Tonin Harapi is afforded the last slot on the CD. Considered a ‘People’s Artist’ of the first generation of Albanian composers, his compositions comprise all genres, while remaining extremely expressive, with an obsessive adherence to the traditional structure of the various forms he opted to work with. Each of the seven varied pieces here attests to this; all are less than two minutes in length, with the final piece, Canzone, rounding off the CD in the melancholy mood encountered at the start.

Marsida Koni appears to be the ideal exponent for this music, equally at home in the nostalgic and romantic numbers, never reducing anything to mere sentimental schmaltz, and with a technique able to despatch those passages of Lisztian virtuosity with great aplomb. The piano is well-recorded, and the sleeve-notes most comprehensive, in terms of composers’ biographies and brief information on their musical output, when necessary. Virtually nothing is said about the individual tracks, but the music speaks for itself.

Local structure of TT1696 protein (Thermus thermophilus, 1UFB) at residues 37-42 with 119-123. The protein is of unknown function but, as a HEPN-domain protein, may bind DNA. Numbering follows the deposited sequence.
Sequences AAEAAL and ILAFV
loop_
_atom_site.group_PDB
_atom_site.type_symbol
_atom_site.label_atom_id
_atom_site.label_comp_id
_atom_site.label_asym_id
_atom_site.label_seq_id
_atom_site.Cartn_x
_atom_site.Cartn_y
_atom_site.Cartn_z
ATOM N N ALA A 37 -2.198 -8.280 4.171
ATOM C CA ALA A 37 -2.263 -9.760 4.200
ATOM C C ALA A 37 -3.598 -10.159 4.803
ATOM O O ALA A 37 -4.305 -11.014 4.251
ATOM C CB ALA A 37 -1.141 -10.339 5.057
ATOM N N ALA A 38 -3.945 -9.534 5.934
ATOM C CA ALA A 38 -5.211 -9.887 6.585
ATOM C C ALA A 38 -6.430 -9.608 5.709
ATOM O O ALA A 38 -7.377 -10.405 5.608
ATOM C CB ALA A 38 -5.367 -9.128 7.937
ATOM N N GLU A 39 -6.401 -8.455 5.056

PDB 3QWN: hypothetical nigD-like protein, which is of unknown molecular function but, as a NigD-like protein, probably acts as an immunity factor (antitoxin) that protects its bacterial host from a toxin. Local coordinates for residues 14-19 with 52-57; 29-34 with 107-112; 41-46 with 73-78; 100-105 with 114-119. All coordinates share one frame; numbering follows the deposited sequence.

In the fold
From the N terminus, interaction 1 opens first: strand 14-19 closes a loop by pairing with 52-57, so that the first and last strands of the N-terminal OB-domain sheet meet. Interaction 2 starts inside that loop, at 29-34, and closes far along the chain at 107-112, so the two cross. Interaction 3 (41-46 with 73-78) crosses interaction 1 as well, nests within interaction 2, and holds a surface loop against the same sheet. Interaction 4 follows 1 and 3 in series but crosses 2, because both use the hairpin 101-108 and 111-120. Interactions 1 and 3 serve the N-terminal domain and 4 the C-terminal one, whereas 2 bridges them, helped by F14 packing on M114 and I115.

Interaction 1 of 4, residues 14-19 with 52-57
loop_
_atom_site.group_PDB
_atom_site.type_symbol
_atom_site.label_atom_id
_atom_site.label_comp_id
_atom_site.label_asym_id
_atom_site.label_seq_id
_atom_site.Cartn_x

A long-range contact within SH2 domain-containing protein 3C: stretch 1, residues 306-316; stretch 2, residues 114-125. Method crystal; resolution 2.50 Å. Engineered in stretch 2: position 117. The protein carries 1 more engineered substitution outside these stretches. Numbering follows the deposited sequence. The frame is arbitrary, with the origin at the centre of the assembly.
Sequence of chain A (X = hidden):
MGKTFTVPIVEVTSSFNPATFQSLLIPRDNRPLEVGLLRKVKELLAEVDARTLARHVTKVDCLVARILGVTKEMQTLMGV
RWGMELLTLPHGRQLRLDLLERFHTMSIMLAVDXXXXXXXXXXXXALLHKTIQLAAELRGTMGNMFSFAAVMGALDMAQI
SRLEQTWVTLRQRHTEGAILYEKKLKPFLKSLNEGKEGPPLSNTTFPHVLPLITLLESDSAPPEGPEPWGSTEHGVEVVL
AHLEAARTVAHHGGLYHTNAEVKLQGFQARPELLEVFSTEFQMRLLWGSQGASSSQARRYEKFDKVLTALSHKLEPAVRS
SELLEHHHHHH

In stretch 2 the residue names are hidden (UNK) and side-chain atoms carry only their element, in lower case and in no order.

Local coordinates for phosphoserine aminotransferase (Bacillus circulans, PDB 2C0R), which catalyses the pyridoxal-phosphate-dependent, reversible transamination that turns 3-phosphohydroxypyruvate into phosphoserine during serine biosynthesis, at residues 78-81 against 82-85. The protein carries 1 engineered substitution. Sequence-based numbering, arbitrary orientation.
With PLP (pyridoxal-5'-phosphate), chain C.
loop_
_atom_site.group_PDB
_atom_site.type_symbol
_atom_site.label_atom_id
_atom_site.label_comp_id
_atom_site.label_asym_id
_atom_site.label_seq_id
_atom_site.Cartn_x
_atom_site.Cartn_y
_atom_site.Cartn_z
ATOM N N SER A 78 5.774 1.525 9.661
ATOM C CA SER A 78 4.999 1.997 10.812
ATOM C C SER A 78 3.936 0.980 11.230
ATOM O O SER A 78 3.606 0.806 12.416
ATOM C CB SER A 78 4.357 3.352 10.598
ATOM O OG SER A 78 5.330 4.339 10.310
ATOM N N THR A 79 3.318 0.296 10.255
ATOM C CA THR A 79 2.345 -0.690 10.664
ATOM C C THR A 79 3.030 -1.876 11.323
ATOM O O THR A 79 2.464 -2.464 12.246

I knew very little about Albanian Piano Music until I heard this most enjoyable and enlightening CD, which is also so refreshing in that, like the country itself, it is emerging from a time warp, where pure melody is still considered acceptable. This CD has certainly made me want to get to know more about the country, its people, its highly-individual spoken- language – and, most of all, its music.

Philip R Buttall

Thomas SIMAKU (b. 1958)
Duaje emrin tendė (Love your name) [3:18]
Pėllumb VORPSI (b. 1957)
Variacione mbi njė temė popullore – Balladė
(Variazioni su un tema popolare – ballade) [9:21]
Kozma LARA (b. 1930)
Dhuratė pėr mėsuesen (Un pensiero per la Maestra) [1:23]
Valle (Danza) [1:10]
Ballada No 4 ‘Pastorale’ [3:21]
Kėngė (Canzone) [1:55]
Prelud (Preludio) [2:39]
Marsh (Marcia) [1:28]
Vals (Valse) [1:54]
Feim IBRAHIM (1935-1997)
Tocatė (Toccata) [3:51]
Valle (Danza) [1:57]
Valle e vogėl (Piccola danza) [1:16]
Nina nana (Ninna nanna) [1:30]
Ēesk ZADEJA (1927-1997)
Humoreska (Humoresque) [1:56]
Tokata (Toccata) [3:10]
Simon GJONI ((1923-1991)
Luleborė (Hortensia) [1:42]
Vasil S. TOLE (b. 1963)
Rondo (Rondo) [10:15]
Limos DIZDARI (b. 1942)
Peisazh ne ’36 (Paesaggio nel’36) [3:02]
Valle (Danza) [2:34]
Tonin HARAPI (1928-1992)
Ja gėzimi kthen pėrsėri (La gioia ritorno ancora) [0:47]
Moll’ e kuge top sheqere (Mela rossa zuccherata) [1:07]
Njė dhembje e vogėl (Un piccolo dolore) [1:03]
Valle (Danza) [1:25]
Romancė (Romanza) [1:25]
Bisedė (Conservazione) [1:58]
Gjeta njė bilbil (Ho trovato un usignolo) [1.13]
Valle (Danza) [0:52]
Kėngė (Canzone) [1:32]